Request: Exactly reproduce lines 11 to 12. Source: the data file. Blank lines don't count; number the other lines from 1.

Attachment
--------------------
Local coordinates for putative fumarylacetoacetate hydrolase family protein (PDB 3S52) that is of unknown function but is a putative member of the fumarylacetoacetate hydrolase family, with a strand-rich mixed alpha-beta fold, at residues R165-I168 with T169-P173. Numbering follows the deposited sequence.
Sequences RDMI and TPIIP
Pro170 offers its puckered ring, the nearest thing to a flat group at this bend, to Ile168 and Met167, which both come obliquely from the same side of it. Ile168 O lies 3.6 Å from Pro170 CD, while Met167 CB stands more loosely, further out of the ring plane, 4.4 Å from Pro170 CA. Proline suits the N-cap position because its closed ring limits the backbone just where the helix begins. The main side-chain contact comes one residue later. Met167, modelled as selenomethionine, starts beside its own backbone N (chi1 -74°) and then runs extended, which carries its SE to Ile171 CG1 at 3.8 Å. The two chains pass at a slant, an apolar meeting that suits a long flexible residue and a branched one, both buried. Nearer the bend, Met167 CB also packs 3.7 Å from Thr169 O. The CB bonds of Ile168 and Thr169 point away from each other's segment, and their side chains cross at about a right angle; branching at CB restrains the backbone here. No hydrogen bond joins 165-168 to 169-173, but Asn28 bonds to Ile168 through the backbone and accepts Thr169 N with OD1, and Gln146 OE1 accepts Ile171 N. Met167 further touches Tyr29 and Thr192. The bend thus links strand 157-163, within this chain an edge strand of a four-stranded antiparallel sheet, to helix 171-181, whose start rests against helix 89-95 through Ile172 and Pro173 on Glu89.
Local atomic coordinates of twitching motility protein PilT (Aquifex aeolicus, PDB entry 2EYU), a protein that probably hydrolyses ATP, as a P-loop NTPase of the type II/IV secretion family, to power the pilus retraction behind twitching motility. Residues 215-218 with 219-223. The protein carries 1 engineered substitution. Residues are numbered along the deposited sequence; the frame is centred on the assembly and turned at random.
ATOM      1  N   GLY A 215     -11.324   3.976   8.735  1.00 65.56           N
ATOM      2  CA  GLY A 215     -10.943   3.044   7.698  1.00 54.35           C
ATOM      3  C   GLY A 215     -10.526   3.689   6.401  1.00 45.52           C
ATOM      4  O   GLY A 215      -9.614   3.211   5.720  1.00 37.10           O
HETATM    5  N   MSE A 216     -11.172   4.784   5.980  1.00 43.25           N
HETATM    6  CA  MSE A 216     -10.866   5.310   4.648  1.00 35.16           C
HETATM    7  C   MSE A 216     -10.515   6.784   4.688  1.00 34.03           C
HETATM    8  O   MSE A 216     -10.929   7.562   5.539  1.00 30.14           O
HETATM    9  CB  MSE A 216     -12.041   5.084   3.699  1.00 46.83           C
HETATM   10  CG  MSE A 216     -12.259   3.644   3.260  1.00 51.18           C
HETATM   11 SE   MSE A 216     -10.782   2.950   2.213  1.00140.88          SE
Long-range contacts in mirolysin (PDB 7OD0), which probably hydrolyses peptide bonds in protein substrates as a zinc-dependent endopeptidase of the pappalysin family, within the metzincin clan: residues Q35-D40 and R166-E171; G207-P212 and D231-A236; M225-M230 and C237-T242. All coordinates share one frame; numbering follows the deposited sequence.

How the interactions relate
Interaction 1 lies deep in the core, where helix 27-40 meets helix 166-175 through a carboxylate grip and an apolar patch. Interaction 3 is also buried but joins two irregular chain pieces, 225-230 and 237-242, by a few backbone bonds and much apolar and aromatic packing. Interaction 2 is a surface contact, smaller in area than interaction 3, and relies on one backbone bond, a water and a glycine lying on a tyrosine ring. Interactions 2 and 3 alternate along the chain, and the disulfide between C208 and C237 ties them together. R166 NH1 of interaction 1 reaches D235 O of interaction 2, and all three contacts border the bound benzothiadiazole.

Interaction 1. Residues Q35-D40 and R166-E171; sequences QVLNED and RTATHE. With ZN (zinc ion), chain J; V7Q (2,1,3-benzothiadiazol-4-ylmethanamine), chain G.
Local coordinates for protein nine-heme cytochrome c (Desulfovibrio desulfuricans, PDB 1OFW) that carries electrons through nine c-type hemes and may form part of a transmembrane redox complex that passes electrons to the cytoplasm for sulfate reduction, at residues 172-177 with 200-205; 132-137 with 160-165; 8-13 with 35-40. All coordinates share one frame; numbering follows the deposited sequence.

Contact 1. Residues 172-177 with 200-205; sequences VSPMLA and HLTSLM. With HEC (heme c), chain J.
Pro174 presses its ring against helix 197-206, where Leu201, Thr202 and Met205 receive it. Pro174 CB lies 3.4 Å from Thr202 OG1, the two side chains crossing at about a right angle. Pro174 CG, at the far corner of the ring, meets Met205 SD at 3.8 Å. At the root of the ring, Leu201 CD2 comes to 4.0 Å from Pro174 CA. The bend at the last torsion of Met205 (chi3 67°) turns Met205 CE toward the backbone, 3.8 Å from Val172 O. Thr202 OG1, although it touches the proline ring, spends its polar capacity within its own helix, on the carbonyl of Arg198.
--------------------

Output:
HETATM    7  C   MSE A 216     -10.515   6.784   4.688  1.00 34.03           C
HETATM    8  O   MSE A 216     -10.929   7.562   5.539  1.00 30.14           O